EFT for Pain from a Broken WristThe Genie in Your Genes Epigenetic Medicine and the New Biology of Intention book

Dear EFT Community,

Read as Dawson Church, PhD digs to specific events to bring relief for the pain in a physician's broken wrist. He uses just the EFT Basic Recipe - no alternate tapping points or bells and whistles.


By Dawson Church, PhD

Though there are many variants of EFT, I usually use just the basic recipe, because it's so phenomenally effective.

I speak at a lot of psychology and medical conferences, and often my audience of nurses, physicians, psychotherapists and the like know nothing about EFT.

I often do a group EFT presentation onstage, after an hour's theoretical presentation based on my book, The Genie in Your Genes, which describes the excellent scientific basis behind EFT, and lets the audience know that EFT has a good base of evidence.

Then I get them all tapping!

At a conference, presenting to about 100 medical professionals at Massey University in New Zealand, I worked with a group of five people with pain.

One of them was a 52-year-old German female physician with a fractured wrist.

The broken wrist had occurred while on a camping trip two weeks prior. I asked her how severe her pain was on the SUD Intensity Scale 0 to 10, and she said 7.

When I asked her to identify an emotionally triggering incident associated with the fracture, she was puzzled, and couldn't find one.

She said she'd slipped while walking across a log that served as a bridge over a brook. She grabbed a branch, but fell anyway, twisted her arm, and broke her wrist.

I asked to mine the circumstances around the fracture for any possible emotional factors. After thinking long and hard, she said, "I was camping with my daughter. I didn't want to go hiking that day, but she made me go with her. I was resentful about that," though on the actual hike she reported that she had been "having a good time."

I asked her to recall her resentment of her daughter, and identify where that feeling was located in her body. She pointed to her solar plexus, and rated it a 7 out of 10 in emotional intensity. I find that people with fractures or pain almost always have a different site in their body where their feelings come to focus, so it's important to get a measure of their level of intensity for both the injury, and a second one for the emotions.

She was then asked to recall the first time she had felt that same feeling in her solar plexus.

She said it was when she thought about her father, and that he had often acted toward her in angry and demeaning ways. I kept on asking her questions, till we uncovered a particular incident. I find that while tapping on generalities sometimes works, it's best to drill down to specific events.

When we're children, we don't generalize, creating a meta-story laced with meaning (eg. "angry and demeaning father"); we simply experience the events that happen to us. Her incident occurred while she was in elementary school. She was so intelligent that she had scored second in her entire class during the initial test. She took her examination results home and proudly presented them to her father.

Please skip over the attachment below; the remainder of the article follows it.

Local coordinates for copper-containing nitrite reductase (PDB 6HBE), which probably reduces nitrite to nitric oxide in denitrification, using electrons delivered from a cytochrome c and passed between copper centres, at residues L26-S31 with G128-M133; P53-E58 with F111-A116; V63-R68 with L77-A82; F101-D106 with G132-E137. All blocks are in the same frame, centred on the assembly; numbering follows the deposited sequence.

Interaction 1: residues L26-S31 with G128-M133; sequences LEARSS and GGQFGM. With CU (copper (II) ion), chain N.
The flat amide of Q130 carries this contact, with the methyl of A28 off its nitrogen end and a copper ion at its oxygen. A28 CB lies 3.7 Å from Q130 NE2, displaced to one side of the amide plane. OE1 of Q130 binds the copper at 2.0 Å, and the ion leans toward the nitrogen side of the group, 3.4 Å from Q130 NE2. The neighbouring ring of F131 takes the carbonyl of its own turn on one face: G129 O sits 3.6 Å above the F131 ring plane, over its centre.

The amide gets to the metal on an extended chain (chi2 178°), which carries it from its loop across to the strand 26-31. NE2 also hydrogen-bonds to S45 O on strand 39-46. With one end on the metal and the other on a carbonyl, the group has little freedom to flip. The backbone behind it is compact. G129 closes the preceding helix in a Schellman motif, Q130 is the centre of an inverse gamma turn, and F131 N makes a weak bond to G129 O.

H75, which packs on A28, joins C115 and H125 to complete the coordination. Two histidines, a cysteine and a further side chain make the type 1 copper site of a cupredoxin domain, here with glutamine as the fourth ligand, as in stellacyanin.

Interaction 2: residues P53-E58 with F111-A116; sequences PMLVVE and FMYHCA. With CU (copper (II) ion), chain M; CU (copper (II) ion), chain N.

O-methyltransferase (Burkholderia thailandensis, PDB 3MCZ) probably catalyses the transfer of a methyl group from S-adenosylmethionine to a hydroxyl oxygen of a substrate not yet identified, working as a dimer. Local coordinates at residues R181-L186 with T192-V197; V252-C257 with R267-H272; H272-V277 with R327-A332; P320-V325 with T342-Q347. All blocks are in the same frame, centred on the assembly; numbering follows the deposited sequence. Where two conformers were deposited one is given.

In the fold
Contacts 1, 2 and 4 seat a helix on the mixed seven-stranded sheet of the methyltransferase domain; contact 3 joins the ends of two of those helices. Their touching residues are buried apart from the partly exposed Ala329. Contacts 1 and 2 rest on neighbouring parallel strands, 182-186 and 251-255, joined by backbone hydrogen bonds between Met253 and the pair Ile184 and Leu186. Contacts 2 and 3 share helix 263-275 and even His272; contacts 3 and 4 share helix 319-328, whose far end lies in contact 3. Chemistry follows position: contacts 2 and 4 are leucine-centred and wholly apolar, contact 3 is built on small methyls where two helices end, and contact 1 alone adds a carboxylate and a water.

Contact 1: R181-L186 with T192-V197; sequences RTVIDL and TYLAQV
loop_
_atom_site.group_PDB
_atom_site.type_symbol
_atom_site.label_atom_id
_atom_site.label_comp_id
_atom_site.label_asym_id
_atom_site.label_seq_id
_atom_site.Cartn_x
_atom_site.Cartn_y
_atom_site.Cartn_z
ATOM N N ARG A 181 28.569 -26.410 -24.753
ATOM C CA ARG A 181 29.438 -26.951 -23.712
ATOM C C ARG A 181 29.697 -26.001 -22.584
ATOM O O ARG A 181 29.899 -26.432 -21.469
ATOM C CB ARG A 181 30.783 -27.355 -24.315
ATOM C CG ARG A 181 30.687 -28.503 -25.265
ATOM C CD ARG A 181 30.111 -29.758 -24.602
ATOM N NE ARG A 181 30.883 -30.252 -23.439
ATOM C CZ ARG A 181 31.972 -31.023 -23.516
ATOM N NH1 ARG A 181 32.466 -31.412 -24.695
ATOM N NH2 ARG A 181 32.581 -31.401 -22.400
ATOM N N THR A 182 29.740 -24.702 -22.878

His comment was, "Why weren't you first?"

The doctor rated this incident as a 10 out of 10 in emotional intensity in her solar plexus. Again, the body is an excellent guide, and when we drop out of our story and into our experience, our bodies will give us accessible feedback if we simply ask.

Since I am usually very short of time during these demonstrations, I use the technique of "stomping all over the problem," having the subject make as many statements as possible that might trigger emotional aspects of the problem. So as well as tapping on the test incident, we tapped on the look on her father's face, his body language, the sound of his voice, all the other times he put her down, and also on some positive reframing statements like, "My father was doing the best he could figure out."

I then asked the doctor to reassess the feeling in her solar plexus. It was 0 intensity.

"And by the way," I inquired, "what's the level of pain in your wrist now?" She moved her wrist back and forth, puzzled, unable to locate the pain! Then she said, "Well maybe it's a 2 now, I don't know, I can hardly feel it."

I've found the same results time and again from just following the basic EFT Recipe.

Allopathic medical doctors are increasingly aware of the power of energy medicine techniques. The days when EFT was regarded as too weird to share with your doctor are disappearing. I am finding nothing but curiosity and warm interest in these methods, and as we continue to build a sound scientific basis for them, I expect to see them become an increasing part of primary care.

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